The ligament cannot control knee movements. The knee feels unstable or gives out at certain times.
There is also rotational instability.
No end point is evident.
Haemarthrosis (bleeding into joint space) occurs within 1-2 hours.
Often the diagnosis can be made on the basis of the physical exam alone, these tests include assessing the stability of the knee, often a clinician will see whether the knee has excessive forward movement, comparing the injured and un-injured leg to see clear differences. There is a chance that you may need scans to rule out other causes and to determine the severity of the injury.
These tests may include:
- X-rays may be needed to rule out a bone fracture. However, X-rays can't visualize soft tissues, such as ligaments and tendons.
- Magnetic resonance imaging (MRI). An MRI uses radio waves and a strong magnetic field to create images of both hard and soft tissues in your body. An MRI can show the extent of an ACL injury and signs of damage to other tissues in the knee.
The diagnosis will tell you whether you have torn your ACL and if you have, what grade (severity) the injury is.
For minor grade 1 or grade 2 tears the treatment is often a combination of rest and strengthening exercises. In order to fully rest and support the knee joint a knee brace would be very useful. The body cannot heal correctly if there is continuing damage to the ligament so appropriate rest involves keeping any twisting or hyperextension to an absolute minimum.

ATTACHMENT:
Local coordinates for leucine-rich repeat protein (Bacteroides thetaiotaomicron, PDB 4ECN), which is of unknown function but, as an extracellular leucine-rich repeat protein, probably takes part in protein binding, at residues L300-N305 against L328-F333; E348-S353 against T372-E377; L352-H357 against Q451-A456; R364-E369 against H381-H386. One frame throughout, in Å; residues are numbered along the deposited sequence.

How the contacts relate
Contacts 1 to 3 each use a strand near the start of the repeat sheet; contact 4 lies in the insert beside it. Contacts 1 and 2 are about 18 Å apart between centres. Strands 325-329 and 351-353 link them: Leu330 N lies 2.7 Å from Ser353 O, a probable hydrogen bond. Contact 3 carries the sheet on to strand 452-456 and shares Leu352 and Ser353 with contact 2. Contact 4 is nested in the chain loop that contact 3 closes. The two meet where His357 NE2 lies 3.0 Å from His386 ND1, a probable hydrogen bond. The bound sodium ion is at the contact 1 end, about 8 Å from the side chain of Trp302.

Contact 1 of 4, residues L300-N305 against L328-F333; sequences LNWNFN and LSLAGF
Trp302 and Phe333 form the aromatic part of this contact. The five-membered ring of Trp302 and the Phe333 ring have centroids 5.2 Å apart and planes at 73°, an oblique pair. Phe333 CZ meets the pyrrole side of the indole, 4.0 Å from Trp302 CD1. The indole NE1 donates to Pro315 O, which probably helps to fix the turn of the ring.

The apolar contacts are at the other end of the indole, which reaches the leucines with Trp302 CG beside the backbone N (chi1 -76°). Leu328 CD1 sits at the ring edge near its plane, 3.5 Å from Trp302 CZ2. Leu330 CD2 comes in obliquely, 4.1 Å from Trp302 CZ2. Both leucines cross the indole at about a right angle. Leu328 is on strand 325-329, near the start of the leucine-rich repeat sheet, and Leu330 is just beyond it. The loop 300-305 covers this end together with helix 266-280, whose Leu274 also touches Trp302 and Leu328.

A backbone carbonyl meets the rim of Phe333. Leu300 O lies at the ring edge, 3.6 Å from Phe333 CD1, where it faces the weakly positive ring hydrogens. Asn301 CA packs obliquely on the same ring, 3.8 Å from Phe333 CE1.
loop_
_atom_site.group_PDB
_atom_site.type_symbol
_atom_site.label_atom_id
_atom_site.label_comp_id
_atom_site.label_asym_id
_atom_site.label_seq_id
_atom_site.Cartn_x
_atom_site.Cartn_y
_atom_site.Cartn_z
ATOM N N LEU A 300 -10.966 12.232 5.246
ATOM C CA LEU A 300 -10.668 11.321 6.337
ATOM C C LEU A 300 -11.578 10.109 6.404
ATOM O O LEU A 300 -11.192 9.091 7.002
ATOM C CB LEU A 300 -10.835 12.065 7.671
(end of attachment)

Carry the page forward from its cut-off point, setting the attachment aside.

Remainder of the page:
Initial steps should be taken to reduce swelling by applying the established RICE principles (Rest, Ice, Compression, and Elevation). Early efforts should be made to regain full range of motion (extending and bending the knee as far as you can before it gets too painful). You can also do isometric exercises, this is essentially trying to extend and bend your leg against an immovable object, making the muscles tense.
Sit on a chair that is facing a wall.
Wearing shoes, put your toes against the wall but with your foot still on the floor.
Make sure that your knee is around 90 degrees.